Jack Shonkoff, MD, director of the Center on the Developing Child at Harvard University, states that half a century of developmental research and program evaluation has guided a variety of early childhood policies and practices that produce positive effects on the life prospects of children who face the burdens of significant adversity. Notwithstanding the documented ability to shift trajectories for vulnerable individuals, the magnitude of measured impacts has been variable and population-level effects have been difficult to achieve.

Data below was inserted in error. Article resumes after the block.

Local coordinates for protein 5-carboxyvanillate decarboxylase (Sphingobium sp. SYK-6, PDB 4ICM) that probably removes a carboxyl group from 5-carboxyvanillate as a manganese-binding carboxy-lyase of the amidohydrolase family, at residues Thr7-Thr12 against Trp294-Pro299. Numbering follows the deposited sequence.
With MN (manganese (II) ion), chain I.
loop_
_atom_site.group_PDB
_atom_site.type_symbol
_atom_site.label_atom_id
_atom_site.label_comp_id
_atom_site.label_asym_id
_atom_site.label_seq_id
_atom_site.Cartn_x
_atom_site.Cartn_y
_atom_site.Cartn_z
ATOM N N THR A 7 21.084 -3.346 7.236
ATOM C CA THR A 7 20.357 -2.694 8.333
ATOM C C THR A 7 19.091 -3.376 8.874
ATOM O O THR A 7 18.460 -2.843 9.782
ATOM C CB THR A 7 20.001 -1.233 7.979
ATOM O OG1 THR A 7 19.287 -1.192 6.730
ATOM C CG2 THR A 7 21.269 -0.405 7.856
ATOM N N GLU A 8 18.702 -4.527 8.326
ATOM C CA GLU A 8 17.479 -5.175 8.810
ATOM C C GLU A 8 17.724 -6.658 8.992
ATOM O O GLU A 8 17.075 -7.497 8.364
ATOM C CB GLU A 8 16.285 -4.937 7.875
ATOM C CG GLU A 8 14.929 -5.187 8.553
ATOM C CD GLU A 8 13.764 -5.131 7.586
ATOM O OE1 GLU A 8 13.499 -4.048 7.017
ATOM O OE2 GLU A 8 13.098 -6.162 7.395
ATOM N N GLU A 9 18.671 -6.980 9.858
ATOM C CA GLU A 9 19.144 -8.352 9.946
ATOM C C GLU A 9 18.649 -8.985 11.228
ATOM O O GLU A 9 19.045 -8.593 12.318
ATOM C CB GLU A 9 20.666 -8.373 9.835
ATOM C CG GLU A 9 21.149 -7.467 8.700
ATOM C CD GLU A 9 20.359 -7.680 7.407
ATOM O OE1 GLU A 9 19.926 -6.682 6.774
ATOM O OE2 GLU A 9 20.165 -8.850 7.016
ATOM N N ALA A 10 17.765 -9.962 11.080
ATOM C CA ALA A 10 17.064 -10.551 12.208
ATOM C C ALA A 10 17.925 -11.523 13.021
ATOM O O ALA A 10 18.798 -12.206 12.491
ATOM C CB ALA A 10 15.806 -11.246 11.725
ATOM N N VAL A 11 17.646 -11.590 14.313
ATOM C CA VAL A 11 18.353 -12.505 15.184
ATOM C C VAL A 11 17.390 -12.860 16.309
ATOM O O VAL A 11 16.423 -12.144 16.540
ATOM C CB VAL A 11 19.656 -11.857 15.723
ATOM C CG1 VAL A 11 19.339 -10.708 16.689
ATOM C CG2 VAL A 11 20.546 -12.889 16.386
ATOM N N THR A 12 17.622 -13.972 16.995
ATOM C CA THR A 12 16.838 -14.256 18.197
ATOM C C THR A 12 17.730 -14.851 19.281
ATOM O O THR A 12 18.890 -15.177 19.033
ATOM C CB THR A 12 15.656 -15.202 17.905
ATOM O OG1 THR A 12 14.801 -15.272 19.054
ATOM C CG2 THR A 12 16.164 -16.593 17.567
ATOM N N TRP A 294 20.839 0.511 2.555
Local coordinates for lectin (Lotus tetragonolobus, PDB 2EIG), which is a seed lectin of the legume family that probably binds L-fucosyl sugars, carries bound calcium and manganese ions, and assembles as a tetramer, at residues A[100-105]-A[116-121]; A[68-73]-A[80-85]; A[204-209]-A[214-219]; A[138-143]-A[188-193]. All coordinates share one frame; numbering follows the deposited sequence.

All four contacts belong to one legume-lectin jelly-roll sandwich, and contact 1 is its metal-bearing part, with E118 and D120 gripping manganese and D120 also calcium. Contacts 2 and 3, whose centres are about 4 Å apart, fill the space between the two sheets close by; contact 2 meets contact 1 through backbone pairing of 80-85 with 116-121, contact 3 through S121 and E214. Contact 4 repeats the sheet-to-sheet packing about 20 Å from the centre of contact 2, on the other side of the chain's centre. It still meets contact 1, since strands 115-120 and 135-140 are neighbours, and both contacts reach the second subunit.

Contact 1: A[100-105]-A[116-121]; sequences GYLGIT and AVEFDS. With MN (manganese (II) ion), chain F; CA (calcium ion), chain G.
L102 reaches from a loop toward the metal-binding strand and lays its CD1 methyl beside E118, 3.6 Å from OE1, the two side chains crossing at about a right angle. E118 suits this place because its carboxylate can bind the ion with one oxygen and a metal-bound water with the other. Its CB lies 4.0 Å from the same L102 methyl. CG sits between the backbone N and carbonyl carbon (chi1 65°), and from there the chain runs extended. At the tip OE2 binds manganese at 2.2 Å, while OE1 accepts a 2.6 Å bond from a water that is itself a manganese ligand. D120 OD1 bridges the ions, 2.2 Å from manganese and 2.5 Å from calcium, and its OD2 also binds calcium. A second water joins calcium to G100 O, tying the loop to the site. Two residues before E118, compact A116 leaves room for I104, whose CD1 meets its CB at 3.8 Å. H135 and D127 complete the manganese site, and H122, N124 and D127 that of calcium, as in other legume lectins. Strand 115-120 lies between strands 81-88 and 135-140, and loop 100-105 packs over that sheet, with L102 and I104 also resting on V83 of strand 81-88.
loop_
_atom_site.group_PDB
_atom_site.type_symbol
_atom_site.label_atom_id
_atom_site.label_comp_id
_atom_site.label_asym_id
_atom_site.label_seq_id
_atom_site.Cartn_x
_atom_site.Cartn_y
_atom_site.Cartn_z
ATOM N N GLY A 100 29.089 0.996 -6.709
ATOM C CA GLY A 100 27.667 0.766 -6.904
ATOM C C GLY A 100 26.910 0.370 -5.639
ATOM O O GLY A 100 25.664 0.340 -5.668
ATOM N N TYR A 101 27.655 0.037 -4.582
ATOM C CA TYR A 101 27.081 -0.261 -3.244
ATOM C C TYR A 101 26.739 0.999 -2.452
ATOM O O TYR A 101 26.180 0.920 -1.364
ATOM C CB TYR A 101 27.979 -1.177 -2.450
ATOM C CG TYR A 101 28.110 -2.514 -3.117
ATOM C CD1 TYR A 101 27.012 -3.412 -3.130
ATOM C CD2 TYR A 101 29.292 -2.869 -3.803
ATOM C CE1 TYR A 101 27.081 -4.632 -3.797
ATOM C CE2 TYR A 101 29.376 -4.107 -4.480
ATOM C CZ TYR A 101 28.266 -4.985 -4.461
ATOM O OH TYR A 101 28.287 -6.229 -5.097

Drawing on advances in neuroscience, molecular biology, and the behavioral sciences, this paper is designed to catalyze constructive discussion about the need to launch a new era in early childhood policy and services that will produce considerably larger impacts on the nation’s health than current best practices. Particular attention is focused on the hypothesis that substantially better outcomes for vulnerable, young children could be achieved by strengthening the resources and capabilities of the adults who care for them, rather than continuing to focus primarily on the provision of child-focused enrichment, parenting education, and family support. Central to achieving this goal is the need to create a vibrant research and development (“R&D”) dimension for the early childhood field that is grounded in science, supports strategic risk-taking, and capitalizes on opportunities to learn from interventions that don’t work.